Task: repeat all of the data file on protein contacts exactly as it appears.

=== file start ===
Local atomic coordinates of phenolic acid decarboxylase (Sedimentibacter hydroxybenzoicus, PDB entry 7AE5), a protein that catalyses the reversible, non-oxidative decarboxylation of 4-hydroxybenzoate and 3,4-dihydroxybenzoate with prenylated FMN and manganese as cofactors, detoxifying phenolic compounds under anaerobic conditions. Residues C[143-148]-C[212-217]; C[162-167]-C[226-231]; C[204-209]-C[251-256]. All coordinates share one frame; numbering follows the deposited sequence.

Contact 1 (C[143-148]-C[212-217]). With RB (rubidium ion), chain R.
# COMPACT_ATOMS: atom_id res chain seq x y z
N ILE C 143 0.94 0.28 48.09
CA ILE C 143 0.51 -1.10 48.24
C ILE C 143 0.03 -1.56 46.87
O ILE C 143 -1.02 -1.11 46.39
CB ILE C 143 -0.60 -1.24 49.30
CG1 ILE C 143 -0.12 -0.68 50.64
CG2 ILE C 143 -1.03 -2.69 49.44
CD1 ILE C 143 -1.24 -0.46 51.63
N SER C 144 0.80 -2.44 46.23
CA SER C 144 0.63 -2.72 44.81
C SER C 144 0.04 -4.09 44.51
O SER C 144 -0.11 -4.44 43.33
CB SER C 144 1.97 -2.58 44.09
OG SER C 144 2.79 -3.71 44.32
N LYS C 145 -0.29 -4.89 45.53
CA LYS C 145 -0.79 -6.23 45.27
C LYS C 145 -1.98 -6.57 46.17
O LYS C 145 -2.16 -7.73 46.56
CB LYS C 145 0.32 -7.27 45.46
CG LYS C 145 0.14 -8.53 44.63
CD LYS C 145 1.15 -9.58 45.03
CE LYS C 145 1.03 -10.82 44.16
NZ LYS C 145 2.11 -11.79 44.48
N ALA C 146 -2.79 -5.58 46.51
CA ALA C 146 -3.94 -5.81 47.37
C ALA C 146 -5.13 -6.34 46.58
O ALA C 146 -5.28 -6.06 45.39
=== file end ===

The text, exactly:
Local atomic coordinates of phenolic acid decarboxylase (Sedimentibacter hydroxybenzoicus, PDB entry 7AE5), a protein that catalyses the reversible, non-oxidative decarboxylation of 4-hydroxybenzoate and 3,4-dihydroxybenzoate with prenylated FMN and manganese as cofactors, detoxifying phenolic compounds under anaerobic conditions. Residues C[143-148]-C[212-217]; C[162-167]-C[226-231]; C[204-209]-C[251-256]. All coordinates share one frame; numbering follows the deposited sequence.

Contact 1 (C[143-148]-C[212-217]). With RB (rubidium ion), chain R.
# COMPACT_ATOMS: atom_id res chain seq x y z
N ILE C 143 0.94 0.28 48.09
CA ILE C 143 0.51 -1.10 48.24
C ILE C 143 0.03 -1.56 46.87
O ILE C 143 -1.02 -1.11 46.39
CB ILE C 143 -0.60 -1.24 49.30
CG1 ILE C 143 -0.12 -0.68 50.64
CG2 ILE C 143 -1.03 -2.69 49.44
CD1 ILE C 143 -1.24 -0.46 51.63
N SER C 144 0.80 -2.44 46.23
CA SER C 144 0.63 -2.72 44.81
C SER C 144 0.04 -4.09 44.51
O SER C 144 -0.11 -4.44 43.33
CB SER C 144 1.97 -2.58 44.09
OG SER C 144 2.79 -3.71 44.32
N LYS C 145 -0.29 -4.89 45.53
CA LYS C 145 -0.79 -6.23 45.27
C LYS C 145 -1.98 -6.57 46.17
O LYS C 145 -2.16 -7.73 46.56
CB LYS C 145 0.32 -7.27 45.46
CG LYS C 145 0.14 -8.53 44.63
CD LYS C 145 1.15 -9.58 45.03
CE LYS C 145 1.03 -10.82 44.16
NZ LYS C 145 2.11 -11.79 44.48
N ALA C 146 -2.79 -5.58 46.51
CA ALA C 146 -3.94 -5.81 47.37
C ALA C 146 -5.13 -6.34 46.58
O ALA C 146 -5.28 -6.06 45.39